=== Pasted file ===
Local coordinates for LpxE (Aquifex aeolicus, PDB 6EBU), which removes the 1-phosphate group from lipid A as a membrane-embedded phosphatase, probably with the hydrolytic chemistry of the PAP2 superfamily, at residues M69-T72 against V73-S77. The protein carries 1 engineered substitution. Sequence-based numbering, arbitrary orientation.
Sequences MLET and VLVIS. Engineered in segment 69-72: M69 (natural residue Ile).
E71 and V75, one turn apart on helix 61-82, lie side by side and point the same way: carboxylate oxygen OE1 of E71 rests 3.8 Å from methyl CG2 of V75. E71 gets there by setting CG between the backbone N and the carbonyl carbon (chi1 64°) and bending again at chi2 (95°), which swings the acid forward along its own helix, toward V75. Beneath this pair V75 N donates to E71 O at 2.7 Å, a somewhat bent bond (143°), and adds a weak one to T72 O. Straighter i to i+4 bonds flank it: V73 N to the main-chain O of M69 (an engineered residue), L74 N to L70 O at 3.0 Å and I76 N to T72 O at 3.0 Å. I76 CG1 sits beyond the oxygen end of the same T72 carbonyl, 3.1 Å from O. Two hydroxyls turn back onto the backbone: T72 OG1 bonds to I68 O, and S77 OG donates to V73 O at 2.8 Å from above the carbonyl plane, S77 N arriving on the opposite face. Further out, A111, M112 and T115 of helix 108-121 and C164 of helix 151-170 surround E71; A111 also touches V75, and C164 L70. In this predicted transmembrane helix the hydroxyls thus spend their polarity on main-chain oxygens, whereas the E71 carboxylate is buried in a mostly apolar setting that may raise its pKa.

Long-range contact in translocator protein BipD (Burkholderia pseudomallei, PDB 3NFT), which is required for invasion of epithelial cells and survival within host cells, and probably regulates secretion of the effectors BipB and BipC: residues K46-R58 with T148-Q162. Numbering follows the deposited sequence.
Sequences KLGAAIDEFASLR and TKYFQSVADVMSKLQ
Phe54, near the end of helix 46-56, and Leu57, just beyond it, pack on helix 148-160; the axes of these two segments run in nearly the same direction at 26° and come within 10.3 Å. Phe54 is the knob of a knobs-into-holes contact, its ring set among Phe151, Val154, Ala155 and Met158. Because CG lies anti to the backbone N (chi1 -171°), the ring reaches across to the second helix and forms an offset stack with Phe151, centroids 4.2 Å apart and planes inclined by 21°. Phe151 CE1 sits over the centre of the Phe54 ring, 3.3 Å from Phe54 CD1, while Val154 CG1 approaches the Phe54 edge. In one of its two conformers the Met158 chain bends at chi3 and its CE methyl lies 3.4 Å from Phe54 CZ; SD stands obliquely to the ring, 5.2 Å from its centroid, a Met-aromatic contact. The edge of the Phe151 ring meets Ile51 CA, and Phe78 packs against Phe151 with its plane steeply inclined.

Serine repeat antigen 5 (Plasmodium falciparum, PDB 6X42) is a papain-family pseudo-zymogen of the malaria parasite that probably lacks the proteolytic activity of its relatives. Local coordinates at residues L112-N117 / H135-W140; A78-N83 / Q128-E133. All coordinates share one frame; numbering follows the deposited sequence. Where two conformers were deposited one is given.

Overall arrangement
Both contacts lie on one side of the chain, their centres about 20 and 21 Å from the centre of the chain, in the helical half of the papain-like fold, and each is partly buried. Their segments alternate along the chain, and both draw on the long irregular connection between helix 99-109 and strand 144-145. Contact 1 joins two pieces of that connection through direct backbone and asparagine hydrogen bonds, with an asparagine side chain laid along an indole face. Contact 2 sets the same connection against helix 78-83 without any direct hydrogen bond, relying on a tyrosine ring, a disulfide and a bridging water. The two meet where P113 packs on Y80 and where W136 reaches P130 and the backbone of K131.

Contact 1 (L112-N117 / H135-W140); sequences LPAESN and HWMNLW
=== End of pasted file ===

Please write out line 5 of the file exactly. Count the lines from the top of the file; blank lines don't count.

Sequences KLGAAIDEFASLR and TKYFQSVADVMSKLQ